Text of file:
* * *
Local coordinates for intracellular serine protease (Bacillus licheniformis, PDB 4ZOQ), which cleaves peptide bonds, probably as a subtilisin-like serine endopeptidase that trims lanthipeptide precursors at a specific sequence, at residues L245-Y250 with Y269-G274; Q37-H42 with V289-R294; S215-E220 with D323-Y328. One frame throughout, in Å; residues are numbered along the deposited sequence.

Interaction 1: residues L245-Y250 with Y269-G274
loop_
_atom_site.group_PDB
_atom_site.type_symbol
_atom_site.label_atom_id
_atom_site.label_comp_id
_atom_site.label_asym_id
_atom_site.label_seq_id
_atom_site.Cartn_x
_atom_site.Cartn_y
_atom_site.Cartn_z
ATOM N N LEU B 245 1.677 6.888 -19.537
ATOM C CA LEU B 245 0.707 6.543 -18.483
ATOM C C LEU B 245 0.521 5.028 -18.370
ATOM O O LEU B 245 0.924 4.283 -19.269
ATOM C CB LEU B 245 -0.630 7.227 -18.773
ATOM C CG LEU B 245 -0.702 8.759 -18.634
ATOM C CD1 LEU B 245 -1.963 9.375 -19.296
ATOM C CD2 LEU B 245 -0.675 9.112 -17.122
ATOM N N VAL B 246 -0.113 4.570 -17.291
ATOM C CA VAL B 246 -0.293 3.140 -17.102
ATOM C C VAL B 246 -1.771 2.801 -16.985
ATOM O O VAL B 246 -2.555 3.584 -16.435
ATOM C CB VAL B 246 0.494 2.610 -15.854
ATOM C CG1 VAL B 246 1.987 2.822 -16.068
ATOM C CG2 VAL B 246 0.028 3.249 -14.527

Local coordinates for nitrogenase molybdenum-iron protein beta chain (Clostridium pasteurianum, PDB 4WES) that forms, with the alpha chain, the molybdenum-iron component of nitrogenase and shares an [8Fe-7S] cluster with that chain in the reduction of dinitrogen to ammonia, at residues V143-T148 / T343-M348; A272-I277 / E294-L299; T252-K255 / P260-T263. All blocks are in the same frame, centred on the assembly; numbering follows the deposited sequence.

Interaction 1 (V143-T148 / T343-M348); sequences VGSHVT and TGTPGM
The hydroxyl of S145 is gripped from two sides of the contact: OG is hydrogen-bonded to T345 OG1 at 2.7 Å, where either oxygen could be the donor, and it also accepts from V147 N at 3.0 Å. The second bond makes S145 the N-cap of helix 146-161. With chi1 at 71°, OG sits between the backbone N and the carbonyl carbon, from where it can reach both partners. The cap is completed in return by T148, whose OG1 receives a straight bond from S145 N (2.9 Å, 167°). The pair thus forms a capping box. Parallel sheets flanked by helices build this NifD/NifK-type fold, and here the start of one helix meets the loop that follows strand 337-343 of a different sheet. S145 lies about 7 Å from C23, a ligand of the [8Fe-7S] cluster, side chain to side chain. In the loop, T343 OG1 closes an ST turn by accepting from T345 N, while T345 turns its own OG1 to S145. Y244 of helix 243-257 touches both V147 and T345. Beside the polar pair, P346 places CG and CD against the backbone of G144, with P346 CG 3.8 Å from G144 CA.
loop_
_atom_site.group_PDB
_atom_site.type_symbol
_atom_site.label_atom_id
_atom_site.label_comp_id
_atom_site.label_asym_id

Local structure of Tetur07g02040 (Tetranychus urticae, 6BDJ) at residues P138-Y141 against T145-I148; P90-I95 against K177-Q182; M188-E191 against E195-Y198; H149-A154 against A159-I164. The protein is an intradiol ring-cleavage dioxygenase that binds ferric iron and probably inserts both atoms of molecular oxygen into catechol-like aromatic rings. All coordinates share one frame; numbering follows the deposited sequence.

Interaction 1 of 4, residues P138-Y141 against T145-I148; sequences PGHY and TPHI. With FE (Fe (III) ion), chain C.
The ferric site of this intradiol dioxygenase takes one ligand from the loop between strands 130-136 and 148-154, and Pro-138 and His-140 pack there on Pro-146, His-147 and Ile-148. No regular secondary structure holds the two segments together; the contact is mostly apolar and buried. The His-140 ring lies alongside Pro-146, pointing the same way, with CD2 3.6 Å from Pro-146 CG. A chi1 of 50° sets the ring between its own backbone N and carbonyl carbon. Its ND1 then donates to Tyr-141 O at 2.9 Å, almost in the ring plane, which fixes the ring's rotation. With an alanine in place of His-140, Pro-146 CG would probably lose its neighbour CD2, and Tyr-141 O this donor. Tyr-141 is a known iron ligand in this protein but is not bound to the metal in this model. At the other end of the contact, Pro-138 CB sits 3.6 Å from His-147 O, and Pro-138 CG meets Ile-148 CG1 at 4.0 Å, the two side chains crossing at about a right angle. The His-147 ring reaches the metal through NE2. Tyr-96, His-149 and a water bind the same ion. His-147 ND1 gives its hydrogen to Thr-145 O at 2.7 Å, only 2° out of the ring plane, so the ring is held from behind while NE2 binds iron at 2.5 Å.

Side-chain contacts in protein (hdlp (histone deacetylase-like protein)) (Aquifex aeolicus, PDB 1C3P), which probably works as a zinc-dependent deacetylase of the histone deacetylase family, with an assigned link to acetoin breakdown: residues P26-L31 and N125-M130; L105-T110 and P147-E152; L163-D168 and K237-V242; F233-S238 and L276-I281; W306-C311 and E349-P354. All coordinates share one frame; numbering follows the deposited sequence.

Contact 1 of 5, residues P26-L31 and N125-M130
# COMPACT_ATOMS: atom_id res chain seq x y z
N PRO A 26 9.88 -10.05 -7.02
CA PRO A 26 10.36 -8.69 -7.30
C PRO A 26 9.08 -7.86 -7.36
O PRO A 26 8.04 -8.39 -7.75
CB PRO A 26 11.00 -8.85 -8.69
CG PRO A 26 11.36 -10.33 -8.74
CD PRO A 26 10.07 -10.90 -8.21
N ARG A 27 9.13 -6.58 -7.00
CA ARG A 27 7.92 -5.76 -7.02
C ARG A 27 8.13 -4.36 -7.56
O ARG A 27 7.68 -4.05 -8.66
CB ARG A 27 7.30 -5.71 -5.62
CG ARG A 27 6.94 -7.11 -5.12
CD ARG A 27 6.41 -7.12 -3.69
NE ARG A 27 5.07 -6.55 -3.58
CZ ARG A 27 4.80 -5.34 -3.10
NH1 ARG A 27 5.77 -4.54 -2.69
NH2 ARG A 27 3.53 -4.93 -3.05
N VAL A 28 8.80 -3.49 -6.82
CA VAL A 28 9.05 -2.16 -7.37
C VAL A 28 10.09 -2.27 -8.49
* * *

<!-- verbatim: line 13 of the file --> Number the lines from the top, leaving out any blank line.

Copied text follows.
ATOM N N LEU B 245 1.677 6.888 -19.537